Like most, I have had some extra time on my hands this week. Work has slowed down and I am thankful for some additional time with the family and to be afforded a chance to step back and think about things from a larger perspective. I have often heard people talk about how things might be different after all of this is over. How maybe we will reconsider some of our policies and practices and seek out something better. Maybe this dark cloud will have a silver lining and we will change our ways for the better. Maybe we will. I have been thinking about what it would like look. What if we did take this opportunity to rethink our cities? What if we stopped going down this current path and took a new one? What if stopped listening to terrible advice and started doing the things that have proven to make our cities better and have proven to make our lives better. What if we did what was best for us? What if?
Over the last half-century, something shifted and citizens were replaced by consumers. We slowly shed our humanity and became a commodity. Concerns of the community, turned into concern for the economy. America became a country that worshiped at the altar of Wall Street. Jobs and profits replaced health and wellbeing as our primary concern. Bankers and economic developers became our pastors and preachers. Leading meaningful, connected lives took a backseat to full employment and share holder returns. I believe what will come out of this, is a realization that greed was behind it all. In hitching our wagon to corporate profits, we have sacrificed healthy communities. Our guiding light used to be what was best for our communities, but it was extinguished and replaced by a McDonald’s sign around every bend.
Greed has driven every decision that has weakened our communities. I believe in capitalism-well regulated, work for everyone, realistic guardrails, capitalism. If responsibly managed, and balanced with the needs of the public, it is an effective means in with which to run an economy. The problem is, we are now in the 5th decade of removing those guardrails. Capitalism is no longer responsibly managed and we continue to sacrifice the needs of the whole for the benefit of a few. If there were 10 people in a room and I had 20 apples, socialism would say, distribute them evenly, which might make sense, but what we see in large economic systems, is that this sort of thinking can depress hard work and innovation. Capitalism would say, whoever grabs all the apples first should get to keep them. In this scenario, let’s say 3 people were able to grab up 15 of the apples and that left the other 5 apples for the 7 people left in the room. A winner- take-all scenario. Capitalism rewards hard work and innovation, but when unregulated, does a poor job of providing for the whole. What we should strive for, and what we generally practiced up until the 1980’s, was getting the balance right. This is the job of legislators. Ensuring that our economy fosters hard work and innovation while also making sure that everyone in the system is provided for. We have more than enough resources in our system to effectively strike this balance, but we have abandoned one half of the equation. It seems reasonable to me, that some people in the room might acquire more than one apple, that seems fine, that is, in effect, what we want, but it also seems reasonable to me, that if we have more than enough, every person should still receive one.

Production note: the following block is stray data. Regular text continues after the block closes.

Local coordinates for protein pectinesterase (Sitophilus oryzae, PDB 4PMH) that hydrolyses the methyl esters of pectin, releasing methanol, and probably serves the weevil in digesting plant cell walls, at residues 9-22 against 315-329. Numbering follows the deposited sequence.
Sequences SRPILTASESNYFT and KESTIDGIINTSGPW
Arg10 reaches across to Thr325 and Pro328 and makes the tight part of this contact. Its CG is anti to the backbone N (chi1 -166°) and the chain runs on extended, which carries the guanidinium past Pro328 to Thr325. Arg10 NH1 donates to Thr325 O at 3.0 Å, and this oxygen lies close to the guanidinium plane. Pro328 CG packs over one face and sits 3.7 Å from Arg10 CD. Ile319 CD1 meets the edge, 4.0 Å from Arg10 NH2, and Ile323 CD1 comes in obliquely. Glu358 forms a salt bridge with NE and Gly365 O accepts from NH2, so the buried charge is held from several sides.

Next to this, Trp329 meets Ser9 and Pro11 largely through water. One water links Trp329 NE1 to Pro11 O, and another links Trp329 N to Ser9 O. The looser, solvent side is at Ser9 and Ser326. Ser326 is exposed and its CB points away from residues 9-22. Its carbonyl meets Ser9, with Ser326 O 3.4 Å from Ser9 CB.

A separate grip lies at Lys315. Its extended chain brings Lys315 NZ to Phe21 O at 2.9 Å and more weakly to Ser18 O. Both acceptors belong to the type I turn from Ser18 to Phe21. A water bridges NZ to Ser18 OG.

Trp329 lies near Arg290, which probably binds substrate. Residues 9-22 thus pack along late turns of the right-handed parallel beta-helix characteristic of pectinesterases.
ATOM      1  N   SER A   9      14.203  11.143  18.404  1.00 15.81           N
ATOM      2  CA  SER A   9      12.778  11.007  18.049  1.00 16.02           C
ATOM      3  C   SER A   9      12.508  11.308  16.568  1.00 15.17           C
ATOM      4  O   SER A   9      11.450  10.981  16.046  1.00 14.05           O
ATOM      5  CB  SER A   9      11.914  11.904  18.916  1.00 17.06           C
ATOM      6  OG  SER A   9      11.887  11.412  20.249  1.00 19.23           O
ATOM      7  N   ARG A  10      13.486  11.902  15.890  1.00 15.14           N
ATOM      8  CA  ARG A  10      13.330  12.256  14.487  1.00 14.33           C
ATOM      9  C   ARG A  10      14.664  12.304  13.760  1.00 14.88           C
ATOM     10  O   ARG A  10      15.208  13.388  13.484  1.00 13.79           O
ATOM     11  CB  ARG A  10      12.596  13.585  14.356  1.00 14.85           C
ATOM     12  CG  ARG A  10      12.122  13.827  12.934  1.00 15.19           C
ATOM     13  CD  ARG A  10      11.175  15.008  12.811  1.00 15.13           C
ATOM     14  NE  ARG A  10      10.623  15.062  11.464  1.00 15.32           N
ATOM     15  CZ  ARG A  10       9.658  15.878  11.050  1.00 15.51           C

This is what we have lost sight of in our current, rail-free economic system. We are extremely concerned with making sure that the productivity of a few is extremely well rewarded, but have completely negated the needs and well-being of the many. This winner-take-all system has devastated small business and been disastrous for most cities. We have reconfigured all of our thinking around this strategy and most cities have put all of their efforts towards this end. We have been told for 40 years, that this is how we improve our cities, but we have enough proof by now to say, this is an abject failure. Building more roads has not made our cities any better, it has only served to pull us apart. Building for cars has not made anything more convenient, it has only opened the door to more national chains. Focusing too much on economic development, has not strengthened our communities financially, it has rendered them bankrupt. The advice we are being given has nearly nothing to do with strengthening local economies and everything to do with helping the winners take all, and then take some more.
We’ve been told so often and for so long, how we must go about making our cities better, that we have bought the lie. More roads, more malls, more subdivision, more incentives, more jobs, more taxes, it will all be okay. But it is not okay. It is the opposite of okay. Placing too much attention on adding jobs and attracting national chains has not made any of our communities stronger, it has made them all weaker. Since we spread out, since we built more, since we built cheaper and since we focused on big- our communities have become less lovable, less connected, less proud, less interesting, less resilient. We have put all of our eggs in the big box basket and that basket belongs to someone living in Bentonville, Arkansas.
But it’s not just retailers like Wal-Mart or CVS. It’s banks, it’s clothing stores and shoe stores, it’s restaurants and builders and everything else. Where once, our towns were filled with local businesses and local owners, they are now filled with community resource extraction satellites. Our friends and neighbors used to run the places in town that supplied the things we needed. Those people owned the buildings that housed those businesses. This system of lots of small, locally owned businesses, worked pretty well for the first few thousand years of civilization. It kept more money in town, those businesses were unique and interesting, the jobs they provided paid well and gave people a sense of pride. Our communities were more resilient then because we were more diversely invested. We celebrated those businesses, we created an organization, The Chamber of Commerce, to help support those businesses. We patronized those businesses. Our towns were built around those businesses. And then we turned our backs on those businesses.